aamc.org does not support this web browser.
  • Washington Highlights

    House and Senate Continue Work to Combat Opioid Epidemic

    Len Marquez, Senior Director, Government Relations

    The House and Senate the week of June 11 continued their work on a series of bills intended to combat the opioid epidemic. The House June 12 approved an initial 25 bills and the consideration of an additional legislation will continue through next week. Bills considered in the House originated from the Energy and Commerce Committee, the Ways and Means Committee, and other committees of jurisdiction [see Washington Highlights, May 18].

    In a June 12 markup, the Senate Finance Committee passed opioid legislation titled, The Helping to End Addiction and Lessen (HEAL) Substance Use Disorders Act. Although the committee sought to keep the package low-cost, Sens. Bill Nelson (D-Fla.) and Dean Heller (R-Nev.) offered and discussed their bipartisan Opioid Workforce Act of 2018, legislation that would provide an additional 1,000 residency positions to hospitals that have or are in the process of establishing approved residency programs in addiction medicine, addiction psychiatry, or pain management [see Washington Highlights, May 18].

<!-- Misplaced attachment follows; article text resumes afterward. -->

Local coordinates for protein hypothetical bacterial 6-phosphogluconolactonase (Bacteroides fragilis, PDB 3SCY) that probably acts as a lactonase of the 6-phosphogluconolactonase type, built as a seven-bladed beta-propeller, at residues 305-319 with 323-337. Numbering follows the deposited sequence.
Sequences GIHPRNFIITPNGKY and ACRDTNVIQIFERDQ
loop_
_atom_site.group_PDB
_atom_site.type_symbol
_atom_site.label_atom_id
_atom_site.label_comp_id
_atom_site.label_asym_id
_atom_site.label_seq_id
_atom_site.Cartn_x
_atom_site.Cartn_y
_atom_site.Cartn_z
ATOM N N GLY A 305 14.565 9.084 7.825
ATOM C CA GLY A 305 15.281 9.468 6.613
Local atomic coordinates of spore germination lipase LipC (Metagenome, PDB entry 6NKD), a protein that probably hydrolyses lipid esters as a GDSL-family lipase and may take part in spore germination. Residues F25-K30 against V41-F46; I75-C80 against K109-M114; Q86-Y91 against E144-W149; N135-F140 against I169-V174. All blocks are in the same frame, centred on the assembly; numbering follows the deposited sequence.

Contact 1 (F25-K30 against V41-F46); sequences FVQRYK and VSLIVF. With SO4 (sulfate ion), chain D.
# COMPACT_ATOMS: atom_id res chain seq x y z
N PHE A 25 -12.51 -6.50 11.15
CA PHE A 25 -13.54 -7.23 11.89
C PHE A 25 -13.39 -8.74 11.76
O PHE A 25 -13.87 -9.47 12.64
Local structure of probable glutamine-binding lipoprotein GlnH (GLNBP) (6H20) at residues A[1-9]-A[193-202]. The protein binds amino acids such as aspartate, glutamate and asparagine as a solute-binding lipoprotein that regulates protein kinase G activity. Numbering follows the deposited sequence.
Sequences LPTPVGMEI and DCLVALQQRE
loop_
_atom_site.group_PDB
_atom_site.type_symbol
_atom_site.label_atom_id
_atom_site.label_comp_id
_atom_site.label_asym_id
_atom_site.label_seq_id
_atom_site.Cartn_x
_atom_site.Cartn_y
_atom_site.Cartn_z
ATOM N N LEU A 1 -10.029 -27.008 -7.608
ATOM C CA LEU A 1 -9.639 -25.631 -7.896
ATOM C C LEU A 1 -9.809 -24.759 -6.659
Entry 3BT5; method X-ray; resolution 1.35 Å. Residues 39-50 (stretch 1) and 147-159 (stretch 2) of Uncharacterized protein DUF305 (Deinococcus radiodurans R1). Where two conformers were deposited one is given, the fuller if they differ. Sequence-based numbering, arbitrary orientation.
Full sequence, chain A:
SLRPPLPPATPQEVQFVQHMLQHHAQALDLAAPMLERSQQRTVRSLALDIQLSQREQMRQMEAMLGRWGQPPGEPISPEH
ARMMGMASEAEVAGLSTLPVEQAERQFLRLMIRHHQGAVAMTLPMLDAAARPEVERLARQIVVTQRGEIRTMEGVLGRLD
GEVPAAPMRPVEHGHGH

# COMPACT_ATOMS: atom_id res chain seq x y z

Although the amendment was eventually withdrawn, Sen. Nelson spoke in support stating, “[W]e are going to have a shortage in this country, in just 12 years, somewhere between 42,000 and 121,000 physicians, a shortage. And obviously, physicians with a specialty on addiction . . . when we talk about addiction this [legislation] is certainly one way to get at it . . . we have a shortage of doctors.”

    Sen. Heller also spoke in support of the legislation, stating, “In my home state of Nevada, the epidemic continues to rip apart both families and communities. With more than 600 Nevadans losing their lives annually to a drug overdose, I think that this measure today goes a long way to help solve and address some of these issues . . . Senator Nelson and I have also filed our Opioid Workforce Act as an amendment, which would help train more doctors in addiction medicine. These are important policies that will go a long way towards assisting patients and addressing the epidemic.”

    In an effort to continue promoting the Opioid Workforce Act of 2018, Sens. Nelson and Heller, along with Reps. Joseph Crowley (D-N.Y.) and Ryan Costello (R-Penn.) June 14 sent a letter to House and Senate leadership requesting that the bill be included in any opioid-related legislative package to move through Congress.